When the new roof started leaking just a few years after it had been installed, no one at the church could understand why. This shows the problems caused by a lack of follow-thru by church members and/or the minister on a major project that took 8 long years to raise the funds for. It's just one example of where the church allowed itself to be cheated by contractors. As of 2011, the roof problem hasn't been fixed, although many blown-off shingles have been replaced.
One factor discouraging people from attending services at Throop Church has been the rather poor sound system in the Sanctuary. This situation was not due to lack of money but to ignorance of acoustics and even when I explained the problem to others, I was mostly ignored. Every since I started attending Throop in the mid 1970's, there were loudspeakers mounted on each side of the Sanctuary. Sometimes they had just one speaker on each side and at other times, two on each side. But anyone who knows about acoustics, knows this is a poor arrangement for spoken sound, since at most locations in the sanctuary there will be interference between the speakers and certain frequencies will cancel out resulting in what is known as a "comb filter" effect. There should have been just a single loudspeaker, perhaps placed above the stage. This would have made the sound much more clear and understandable. There was even a hidden ladder inside the wall so that one could gain access to the top of the stage. Also, the ceiling has acoustic insulation on it. So all the prerequisites were in place to obtain a good sound system but it wasn't implemented.
In the 1990's and early 2000's the church gave property repair and improvement jobs to various contractors but usually failed to adequately oversee them. One examples is The Roof Leaks. When installing a disabled accessable restroom, the contractor was paid before the job was finished and the contractor got away without completing it. The author noted that the very lowest quality of caulk had been used. An electical installer just ran loose wires in the attic in violation of codes but since no permit was taken out, no inspector discovered it. The church hired handymen but there was little oversight regarding what they actully did. Even when there was a functioning property committee, work was often undertaken without consulting the committee.
Throop Church was by far the richest Universalist church on the West Coast and often gave/loaned money to other churches prior to it's decline starting in the 1970's.
In the 1960's it loaned money to Camp deBenneville Pines which was paid back by vouchers giving free lodging. But many of the vouchers were not used, so much of this "loan" was actually a gift. Throop also gave money in the 1960's for rebuilding after the riots in S. Los Angeles. (Source: John Hunnewell).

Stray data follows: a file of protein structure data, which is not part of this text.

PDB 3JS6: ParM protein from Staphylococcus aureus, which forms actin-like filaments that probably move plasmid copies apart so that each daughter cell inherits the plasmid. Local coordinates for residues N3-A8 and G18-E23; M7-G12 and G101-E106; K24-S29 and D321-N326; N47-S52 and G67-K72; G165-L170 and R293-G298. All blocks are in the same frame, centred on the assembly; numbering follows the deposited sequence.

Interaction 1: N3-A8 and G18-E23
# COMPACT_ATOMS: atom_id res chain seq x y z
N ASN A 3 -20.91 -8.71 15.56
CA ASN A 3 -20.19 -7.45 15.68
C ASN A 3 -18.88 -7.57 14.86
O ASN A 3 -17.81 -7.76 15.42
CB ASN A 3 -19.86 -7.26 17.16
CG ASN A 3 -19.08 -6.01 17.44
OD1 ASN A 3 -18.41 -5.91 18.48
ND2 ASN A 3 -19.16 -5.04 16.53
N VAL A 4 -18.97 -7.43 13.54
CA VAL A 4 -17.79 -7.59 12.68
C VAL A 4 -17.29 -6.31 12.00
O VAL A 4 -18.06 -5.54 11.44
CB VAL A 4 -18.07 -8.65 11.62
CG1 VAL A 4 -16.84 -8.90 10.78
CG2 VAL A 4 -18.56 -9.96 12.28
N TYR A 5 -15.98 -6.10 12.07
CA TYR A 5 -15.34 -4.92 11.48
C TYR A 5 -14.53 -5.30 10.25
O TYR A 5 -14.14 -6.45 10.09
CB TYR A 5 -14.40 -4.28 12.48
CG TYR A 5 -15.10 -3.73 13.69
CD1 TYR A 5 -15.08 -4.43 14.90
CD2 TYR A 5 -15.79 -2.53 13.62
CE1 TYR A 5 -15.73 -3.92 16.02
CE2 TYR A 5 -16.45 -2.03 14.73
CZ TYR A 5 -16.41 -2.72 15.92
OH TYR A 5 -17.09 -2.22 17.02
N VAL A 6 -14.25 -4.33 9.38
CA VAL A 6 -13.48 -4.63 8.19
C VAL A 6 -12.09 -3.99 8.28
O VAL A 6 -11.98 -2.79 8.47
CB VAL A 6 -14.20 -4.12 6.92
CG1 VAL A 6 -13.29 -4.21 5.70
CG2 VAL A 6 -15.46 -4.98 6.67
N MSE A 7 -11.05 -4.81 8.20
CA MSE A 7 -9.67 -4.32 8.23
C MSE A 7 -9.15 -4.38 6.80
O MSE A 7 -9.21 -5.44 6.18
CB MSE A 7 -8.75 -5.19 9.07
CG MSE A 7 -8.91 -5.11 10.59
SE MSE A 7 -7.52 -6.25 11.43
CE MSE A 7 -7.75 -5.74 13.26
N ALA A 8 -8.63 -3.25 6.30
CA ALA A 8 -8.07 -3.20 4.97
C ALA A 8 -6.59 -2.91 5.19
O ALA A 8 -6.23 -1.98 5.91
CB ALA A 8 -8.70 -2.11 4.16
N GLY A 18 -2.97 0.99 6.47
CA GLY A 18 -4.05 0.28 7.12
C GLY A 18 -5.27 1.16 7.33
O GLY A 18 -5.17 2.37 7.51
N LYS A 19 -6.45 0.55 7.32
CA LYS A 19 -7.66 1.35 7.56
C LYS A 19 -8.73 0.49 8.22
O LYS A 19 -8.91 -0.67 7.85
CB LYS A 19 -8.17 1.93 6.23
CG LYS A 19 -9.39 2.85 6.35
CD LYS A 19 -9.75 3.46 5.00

Among Universalist Churches it helped out financially are Riverside, Santa Paula, and Costa Mesa.
It's not easy to determine membership since when people leave the church, they often don't let us know about it. Their names remain on the membership roll for a while (perhaps a year) but they have left the church.
In 1890 when the huge church building was built, Pasadena had a population of 6,000. With about 120 members (almost 140 is claimed but often such claims are exaggerated) it had 2% of the population.
In 2002, Pasadena had a population of 133,000. Excluding church employees, only about 25% of current active membership lives in Pasadena. The other 75% live mostly in nearby cities such as Los Angeles, South Pasadena, etc. Thus for every Pasadena resident, there are three persons who live in other cities. So to account for the population of the area from which Throop attracts members, multiply 133,000 by 4 resulting in a figure of over 1/2 million people. In 2002 membership was about 80 (not including church employees) or 0.016% of this population of 1/2 million. Thus 2% (1890) is over 100 times the current 0.016%. So one may claim that the decline in church membership (as a percentage of the population) was over 100-fold. But by 2010, the membership had declined to about 40, so the 100-fold decrease became 200-fold.
Of course one can note that Neighborhood Church is competing with Throop for members, so might this explain a part of the 200-fold decrease. But it doesn't explain it since the merger of the Universalists and Unitarians shouldn't have made much change in Throop membership. After the merger, Throop should have attracted Unitarians too which would have tended to increase Throop's size. But similarly, Neighborhood would attract Universalists who would otherwise have gone to Throop. The overall result should have led to little change in Troop's (and Neighborhood's) "market share".
The present membership book was started in 1930 when 258 persons signed it. Most of these were already members so we don't know how many were new in 1930. Here's a table showing the number of new members which signed the membership book each year. If one person signed for their spouse it counts as two new members, while children are not counted. * marks a year the church got a new minister.
0 1 2 3 4 5 6 7 8 9 MINISTERS 1930s 26 16* 07 17 51 35 19 25* 11 Robert Cummins 1932-1938 1940s 02 17 24 11 13 10 05 13 13 09 Charles Blauvelt 1938-1956 1950s 13 17 45 17 14 30 11* 24 30 28 Harmon Gehr 1956-1973 1960s 55 28 29 61 68 63 55 48 28 75 1970s 34 30 26 38* 38 22 49 24 15 34 Roberts Kaufmann 1973-1985 1980s 13 21 21 06 08 08 08* 11 17 08 Norman Naylor 1986-1994 1990s 19 04 03 03 09 06 20* 21 08 09 Paul Sawyer 1996-2004 2000s 09 22 16
Note that for both Kaufmann and Naylor the new member statistic became very low in the last few years of their tenures This tends to support the claim that Kaufmann resigned because he was getting old and that the merger fiasco during the last years of Naylor's tenure hurt the church.
Much of the information presented in this article comes from files in the church archives. Some is from personal observation and also from verbal information and opinions supplied by others, some of whom didn't want to be quoted.